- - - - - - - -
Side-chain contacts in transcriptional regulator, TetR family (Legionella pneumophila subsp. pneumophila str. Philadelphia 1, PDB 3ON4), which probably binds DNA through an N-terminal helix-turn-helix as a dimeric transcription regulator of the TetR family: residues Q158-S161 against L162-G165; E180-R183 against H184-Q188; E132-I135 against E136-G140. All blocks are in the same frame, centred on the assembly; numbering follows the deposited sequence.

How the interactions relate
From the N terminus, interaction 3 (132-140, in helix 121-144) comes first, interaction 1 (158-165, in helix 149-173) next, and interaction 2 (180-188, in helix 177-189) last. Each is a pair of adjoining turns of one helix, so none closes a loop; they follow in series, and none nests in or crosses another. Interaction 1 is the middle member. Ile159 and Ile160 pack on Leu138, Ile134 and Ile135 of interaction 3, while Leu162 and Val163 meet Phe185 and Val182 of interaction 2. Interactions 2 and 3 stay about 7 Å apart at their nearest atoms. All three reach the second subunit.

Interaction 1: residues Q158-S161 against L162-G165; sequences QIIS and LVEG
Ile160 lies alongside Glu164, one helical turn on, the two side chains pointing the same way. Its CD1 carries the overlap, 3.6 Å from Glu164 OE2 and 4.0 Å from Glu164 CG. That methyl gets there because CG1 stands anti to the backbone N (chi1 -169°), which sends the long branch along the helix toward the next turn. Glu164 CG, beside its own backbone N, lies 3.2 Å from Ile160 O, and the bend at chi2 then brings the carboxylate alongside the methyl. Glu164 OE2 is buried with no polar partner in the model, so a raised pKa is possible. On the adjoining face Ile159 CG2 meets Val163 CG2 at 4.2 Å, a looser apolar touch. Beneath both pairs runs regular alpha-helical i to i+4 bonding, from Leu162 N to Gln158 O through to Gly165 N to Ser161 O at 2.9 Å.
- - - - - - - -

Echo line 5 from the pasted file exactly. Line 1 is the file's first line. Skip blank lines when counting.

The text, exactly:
Ile160 lies alongside Glu164, one helical turn on, the two side chains pointing the same way. Its CD1 carries the overlap, 3.6 Å from Glu164 OE2 and 4.0 Å from Glu164 CG. That methyl gets there because CG1 stands anti to the backbone N (chi1 -169°), which sends the long branch along the helix toward the next turn. Glu164 CG, beside its own backbone N, lies 3.2 Å from Ile160 O, and the bend at chi2 then brings the carboxylate alongside the methyl. Glu164 OE2 is buried with no polar partner in the model, so a raised pKa is possible. On the adjoining face Ile159 CG2 meets Val163 CG2 at 4.2 Å, a looser apolar touch. Beneath both pairs runs regular alpha-helical i to i+4 bonding, from Leu162 N to Gln158 O through to Gly165 N to Ser161 O at 2.9 Å.